3. His criticism of a generalization is based on a bias in the sampling method when we have no reason to think that this particular bias has anything to do with the feature we're testing for.

Understanding Red Herring depends on understanding the concepts of "salience" and "relevance." A thing is salient when it is looks important to the issue. A thing is relevant when it actually is important. Salient things are not always relevant, and relevant things are not always salient. Something can look important when it really isn't, and seemingly unimportant details can sometimes be vital to understanding an issue. Red herring is committed whenever someone bases a conclusion on something that is salient (such as sample age, sample size or sampling method) but which in this particular instance is not relevant to the issue at hand.


1. In your own words, write out the definition of "argument" used in this chapter.
2. What kind of statements are sampling arguments generally used to support?
3. In your own words, what are "generalizations?"
4. What do sampling arguments always start with?

Suppose that someone argues that 78% of all Irish people are Catholics because he has surveyed Irish hurling players, who make up 9% of the Irish people, and found out that 78% of Irish hurling players are Catholics.

5. What is the premise in this argument?
6. What is the conclusion in this argument?
7. What is the population in this example?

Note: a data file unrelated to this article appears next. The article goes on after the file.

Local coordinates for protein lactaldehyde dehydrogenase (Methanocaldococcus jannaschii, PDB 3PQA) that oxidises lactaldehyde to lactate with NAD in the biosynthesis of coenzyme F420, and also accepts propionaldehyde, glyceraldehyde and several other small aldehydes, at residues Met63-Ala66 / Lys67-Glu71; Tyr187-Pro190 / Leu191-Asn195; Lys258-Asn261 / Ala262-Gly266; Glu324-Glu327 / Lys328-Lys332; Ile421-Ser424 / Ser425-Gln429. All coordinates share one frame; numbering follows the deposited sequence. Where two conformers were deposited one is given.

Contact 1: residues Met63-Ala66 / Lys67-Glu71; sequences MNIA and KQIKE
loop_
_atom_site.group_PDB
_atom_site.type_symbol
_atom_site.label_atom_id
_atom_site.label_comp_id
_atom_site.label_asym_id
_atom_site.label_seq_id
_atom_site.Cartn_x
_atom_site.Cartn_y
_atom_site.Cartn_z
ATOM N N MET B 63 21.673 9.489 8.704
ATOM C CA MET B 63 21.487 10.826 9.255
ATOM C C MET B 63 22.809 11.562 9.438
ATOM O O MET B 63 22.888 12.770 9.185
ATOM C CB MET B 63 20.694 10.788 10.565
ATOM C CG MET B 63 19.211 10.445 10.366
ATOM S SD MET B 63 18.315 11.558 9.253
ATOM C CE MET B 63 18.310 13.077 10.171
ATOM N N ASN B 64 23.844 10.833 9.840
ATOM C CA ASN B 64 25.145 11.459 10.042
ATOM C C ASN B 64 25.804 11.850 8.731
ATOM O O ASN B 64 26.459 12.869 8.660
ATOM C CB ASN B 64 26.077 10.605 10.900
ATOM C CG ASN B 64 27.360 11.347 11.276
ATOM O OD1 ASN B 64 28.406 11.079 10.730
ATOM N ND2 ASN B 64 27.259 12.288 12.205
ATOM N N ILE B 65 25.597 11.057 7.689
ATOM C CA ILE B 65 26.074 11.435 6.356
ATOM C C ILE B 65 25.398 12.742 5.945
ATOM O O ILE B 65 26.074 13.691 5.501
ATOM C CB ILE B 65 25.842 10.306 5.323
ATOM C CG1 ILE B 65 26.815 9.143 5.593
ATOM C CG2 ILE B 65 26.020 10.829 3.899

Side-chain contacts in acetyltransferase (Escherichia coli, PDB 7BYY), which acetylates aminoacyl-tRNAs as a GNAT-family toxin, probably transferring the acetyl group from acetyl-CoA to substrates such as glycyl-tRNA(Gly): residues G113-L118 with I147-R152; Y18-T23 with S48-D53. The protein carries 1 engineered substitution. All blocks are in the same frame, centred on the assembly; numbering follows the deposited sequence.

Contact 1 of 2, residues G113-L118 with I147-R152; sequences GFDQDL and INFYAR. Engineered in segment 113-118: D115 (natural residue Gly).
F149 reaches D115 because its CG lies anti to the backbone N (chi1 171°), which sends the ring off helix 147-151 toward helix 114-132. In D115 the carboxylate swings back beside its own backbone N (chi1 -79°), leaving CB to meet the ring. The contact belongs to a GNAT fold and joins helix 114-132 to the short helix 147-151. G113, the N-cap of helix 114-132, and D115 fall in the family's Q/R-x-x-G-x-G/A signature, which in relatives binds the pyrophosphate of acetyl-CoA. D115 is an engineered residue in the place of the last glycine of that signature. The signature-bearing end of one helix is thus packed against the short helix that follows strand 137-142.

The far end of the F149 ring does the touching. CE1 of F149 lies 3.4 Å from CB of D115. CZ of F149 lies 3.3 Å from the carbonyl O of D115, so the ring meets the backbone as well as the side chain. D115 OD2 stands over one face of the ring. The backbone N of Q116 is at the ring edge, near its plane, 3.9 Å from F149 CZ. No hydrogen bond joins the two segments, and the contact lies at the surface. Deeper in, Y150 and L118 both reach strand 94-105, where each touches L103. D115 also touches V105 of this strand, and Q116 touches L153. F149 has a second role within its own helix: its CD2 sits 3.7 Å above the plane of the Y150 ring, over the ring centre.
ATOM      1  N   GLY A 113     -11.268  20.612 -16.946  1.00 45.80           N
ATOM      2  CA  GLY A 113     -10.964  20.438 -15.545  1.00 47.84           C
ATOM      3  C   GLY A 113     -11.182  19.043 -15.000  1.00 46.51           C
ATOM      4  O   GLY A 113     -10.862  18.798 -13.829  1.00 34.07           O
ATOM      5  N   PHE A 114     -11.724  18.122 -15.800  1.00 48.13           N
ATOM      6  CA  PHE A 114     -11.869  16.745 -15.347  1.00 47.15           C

8. What is the sample in this example?
9. What is the feature in this example?
10. What is the fact (or evidence) in this example?
11. If we can't reasonably explain the fact without assuming the conclusion, what does that mean for this argument?
12. If we can reasonably explain the fact without assuming the conclusion, what does that mean for this argument?
13. Does the fact that a sample is very old necessarily mean that the argument is bad?
14. Does the fact that a sample is very small necessarily mean that the argument is bad?
15. Does the fact that a sample is not random necessarily mean that the argument is bad?
16. In your own words, what is "population structure?"
17. In your own words, what is the first thing you think about when you consider sample size?
18. In your own words, what is the second thing you think about when you consider sample size?
19. In your own words, what is the first thing you think about when you consider sample age?
20. In your own words, what is the second thing you think about when you consider sample age?
21. In your own words, what is the first thing to think about when you consider the randomness or nonrandomness of a sample?